Recipe: Vegan Gourmet Grilled Cheese

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I’ll be the first to say it: vegan cheese on it’s own isn’t very good. Even when melted on bread it doesn’t quite pass the test, in my mind at least. The industry still has a ways to go in terms of coming up with a standalone product.

Vegan cheese artfully paired with other flavors and textures, however, can work out wonderfully. And I’m a firm believer that that is precisely what most dairy and egg replacements are intended for.

Therefore, us vegan cooks have to get creative. That’s why, when I was craving grilled cheese on a rainy day last week,  I decided I’d have to go beyond just melting cheese on some bread. And what I ended up coming up with was better than most grilled cheese I’ve had, and was healthier!


  • Your favorite bread (I used Italian)
  • Vegan gourmet or Daiya cheddar cheese
  • Green apple slices
  • White onion slices
  • Dijon mustard
  • Vegan margarine for cooking


You can do this in any order you prefer, but I chose to toast the bread first on a pan with vegan margarine at medium heat, then I melted the cheese in the microwave (as vegan cheese can be finicky with melting), then assembled the sandwich.

It has a wonderful tang, and was surprisingly filling!

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(Sadly I was so ravenous that I started eating before I remembered to take a photo; so it looks less appetizing than before I started!)




5 thoughts on “Recipe: Vegan Gourmet Grilled Cheese

  1. I don’t want to be the spreader of bad news but vegan cheese is far less healthy than regular cheese. The first ingredient of Daiya and American Gourmet is probably some kind of oil (maybe after water). Vegan cheese is pretty much eating oil plain. Just letting you know as I am a vegan. Being vegan doesn’t automatically mean eating healthier; it is not a low carb diet.

    • The reason I argue that this version is healthier than the average grilled cheese isn’t only because the cheese is vegan, but because much of the cheese (dairy or vegan) is displaced by using veggies as filler; less is necessary to make a filling meal.
      However, despite similar oil and fat contents, I would still argue that vegan cheese is healthier due to the artificial hormones such as rBST that are rampant in dairy.

      Also, low carb diets aren’t necessarily healthier, either!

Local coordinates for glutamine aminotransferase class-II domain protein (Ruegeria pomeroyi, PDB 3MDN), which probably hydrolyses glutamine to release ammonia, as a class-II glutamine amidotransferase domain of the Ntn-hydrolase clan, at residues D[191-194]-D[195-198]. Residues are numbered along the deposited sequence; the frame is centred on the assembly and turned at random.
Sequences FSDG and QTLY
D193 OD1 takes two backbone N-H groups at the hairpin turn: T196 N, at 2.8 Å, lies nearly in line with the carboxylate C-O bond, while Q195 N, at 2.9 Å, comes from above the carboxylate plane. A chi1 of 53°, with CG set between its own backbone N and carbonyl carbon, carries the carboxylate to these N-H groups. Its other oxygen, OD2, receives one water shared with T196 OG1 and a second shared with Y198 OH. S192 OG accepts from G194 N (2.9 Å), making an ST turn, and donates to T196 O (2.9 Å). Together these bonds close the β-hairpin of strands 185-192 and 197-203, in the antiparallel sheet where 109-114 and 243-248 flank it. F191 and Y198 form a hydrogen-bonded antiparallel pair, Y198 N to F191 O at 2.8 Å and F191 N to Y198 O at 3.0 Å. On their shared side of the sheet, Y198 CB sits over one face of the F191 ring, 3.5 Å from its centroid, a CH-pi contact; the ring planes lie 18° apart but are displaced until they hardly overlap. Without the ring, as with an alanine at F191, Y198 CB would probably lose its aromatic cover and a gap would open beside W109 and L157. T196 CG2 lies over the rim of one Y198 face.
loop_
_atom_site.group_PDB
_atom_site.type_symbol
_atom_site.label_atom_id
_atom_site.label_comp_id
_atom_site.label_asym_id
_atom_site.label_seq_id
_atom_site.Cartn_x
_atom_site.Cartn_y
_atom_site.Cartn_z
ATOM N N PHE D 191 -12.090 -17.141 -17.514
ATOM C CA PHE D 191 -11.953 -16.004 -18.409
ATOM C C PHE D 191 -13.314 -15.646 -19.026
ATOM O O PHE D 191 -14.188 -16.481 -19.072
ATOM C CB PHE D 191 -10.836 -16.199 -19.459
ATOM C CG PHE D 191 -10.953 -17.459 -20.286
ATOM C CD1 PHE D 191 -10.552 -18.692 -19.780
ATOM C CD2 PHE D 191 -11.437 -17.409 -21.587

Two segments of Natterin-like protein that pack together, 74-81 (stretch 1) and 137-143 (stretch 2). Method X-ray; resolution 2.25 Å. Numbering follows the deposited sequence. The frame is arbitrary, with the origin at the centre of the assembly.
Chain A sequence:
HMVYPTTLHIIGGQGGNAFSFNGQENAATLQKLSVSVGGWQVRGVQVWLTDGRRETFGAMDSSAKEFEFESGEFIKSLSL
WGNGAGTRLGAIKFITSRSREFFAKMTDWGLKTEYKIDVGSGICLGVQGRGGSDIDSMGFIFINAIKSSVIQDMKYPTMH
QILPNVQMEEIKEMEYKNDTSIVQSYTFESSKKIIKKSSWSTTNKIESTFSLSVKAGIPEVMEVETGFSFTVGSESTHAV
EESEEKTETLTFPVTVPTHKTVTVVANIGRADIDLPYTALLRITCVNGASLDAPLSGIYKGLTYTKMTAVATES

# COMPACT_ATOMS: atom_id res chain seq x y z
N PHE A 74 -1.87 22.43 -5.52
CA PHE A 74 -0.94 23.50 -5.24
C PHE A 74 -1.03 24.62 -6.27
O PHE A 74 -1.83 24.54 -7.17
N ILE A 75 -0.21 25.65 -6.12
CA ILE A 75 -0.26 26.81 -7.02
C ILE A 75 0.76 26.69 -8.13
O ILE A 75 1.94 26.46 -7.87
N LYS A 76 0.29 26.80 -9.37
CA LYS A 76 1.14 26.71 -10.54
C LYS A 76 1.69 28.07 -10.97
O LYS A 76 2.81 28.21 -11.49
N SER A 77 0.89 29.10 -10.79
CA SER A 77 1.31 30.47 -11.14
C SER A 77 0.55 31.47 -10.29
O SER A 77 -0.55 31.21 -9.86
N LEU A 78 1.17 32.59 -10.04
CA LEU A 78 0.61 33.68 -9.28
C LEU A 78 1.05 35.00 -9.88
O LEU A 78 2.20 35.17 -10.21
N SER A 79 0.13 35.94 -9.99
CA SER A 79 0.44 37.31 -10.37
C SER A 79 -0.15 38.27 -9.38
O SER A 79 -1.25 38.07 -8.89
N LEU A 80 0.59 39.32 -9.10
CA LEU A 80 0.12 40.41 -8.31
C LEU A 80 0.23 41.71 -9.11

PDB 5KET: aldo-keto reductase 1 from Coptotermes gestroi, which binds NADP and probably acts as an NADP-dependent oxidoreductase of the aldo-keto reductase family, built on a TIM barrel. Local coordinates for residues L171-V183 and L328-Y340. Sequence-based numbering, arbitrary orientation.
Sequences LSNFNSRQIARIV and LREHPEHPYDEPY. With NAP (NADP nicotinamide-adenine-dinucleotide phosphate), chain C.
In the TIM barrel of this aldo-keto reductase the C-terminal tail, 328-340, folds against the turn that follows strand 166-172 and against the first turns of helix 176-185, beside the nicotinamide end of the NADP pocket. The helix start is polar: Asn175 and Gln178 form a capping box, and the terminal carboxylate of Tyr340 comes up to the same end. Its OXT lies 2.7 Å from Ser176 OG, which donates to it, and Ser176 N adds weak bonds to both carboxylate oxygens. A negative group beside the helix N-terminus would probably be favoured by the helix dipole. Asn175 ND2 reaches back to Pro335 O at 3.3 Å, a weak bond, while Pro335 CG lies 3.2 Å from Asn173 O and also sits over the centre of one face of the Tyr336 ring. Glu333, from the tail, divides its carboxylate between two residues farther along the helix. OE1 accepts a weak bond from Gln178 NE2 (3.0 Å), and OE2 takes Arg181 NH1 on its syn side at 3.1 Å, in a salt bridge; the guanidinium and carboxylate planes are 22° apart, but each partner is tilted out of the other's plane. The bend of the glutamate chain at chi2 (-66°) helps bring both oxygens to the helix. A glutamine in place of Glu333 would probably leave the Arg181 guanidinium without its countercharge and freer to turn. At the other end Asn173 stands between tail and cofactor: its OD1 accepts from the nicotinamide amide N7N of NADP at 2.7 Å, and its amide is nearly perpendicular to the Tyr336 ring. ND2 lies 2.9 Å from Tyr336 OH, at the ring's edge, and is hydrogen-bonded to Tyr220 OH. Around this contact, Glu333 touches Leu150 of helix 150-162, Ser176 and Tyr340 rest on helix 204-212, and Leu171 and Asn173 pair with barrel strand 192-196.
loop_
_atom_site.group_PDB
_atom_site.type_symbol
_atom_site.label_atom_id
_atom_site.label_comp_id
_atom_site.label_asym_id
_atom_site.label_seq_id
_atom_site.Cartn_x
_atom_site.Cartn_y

2. Ok I see your points. But vegan cheese is definitely not a health food. Low carb diet is a bad example; a better example is a health diet whose goal is to be a healthier person. A vegan diet does not have to be healthy. Here is an example:

    Breakfast: Bagel and Tofutti cream cheese (also pretty much oil)
    Lunch: Soy hot dogs with ketchup that have soy isolates in them
    Snack: Potato chips
    Dinner: Frozen Amy’s Mac and Cheese
    Dessert: Vegan cookie

    A vegan diet is not always healthier. This is my point. People mainly become vegans for ethical reasons and health on the side. If your goal is to solely be healthier, it would not equate a vegan diet.

    Also know that my blog is only there to practice WordPress (am taking a WordPress class now)

    • Oh I agree with you, I never argued that vegan diets are healthier! Which is why I clearly define my recipes as vegan AND healthy (when applicable), not healthy because they’re vegan. 🙂

      Although, I do feel that oil (in your example) gets a bad rep. If you’re already at a healthy weight, I find nothing wrong with eating the healthier (not so processed and hydrogenated) oils. In fact there have been proven health benefits of oils such as olive oil.

      • You seem to have a great point. My apologies of my assumption that you thought this. I have one thing I want you to consider: yes, olive oil can have health benefits, but only if eating small amounts (I think). French fries and potato chips have oil as one of the last ingredients, but Daiya cheese and Tofutti cream cheese has oil as the first or second ingredient. It would be like drinking part or all of a small bottle of oil like a beverage.

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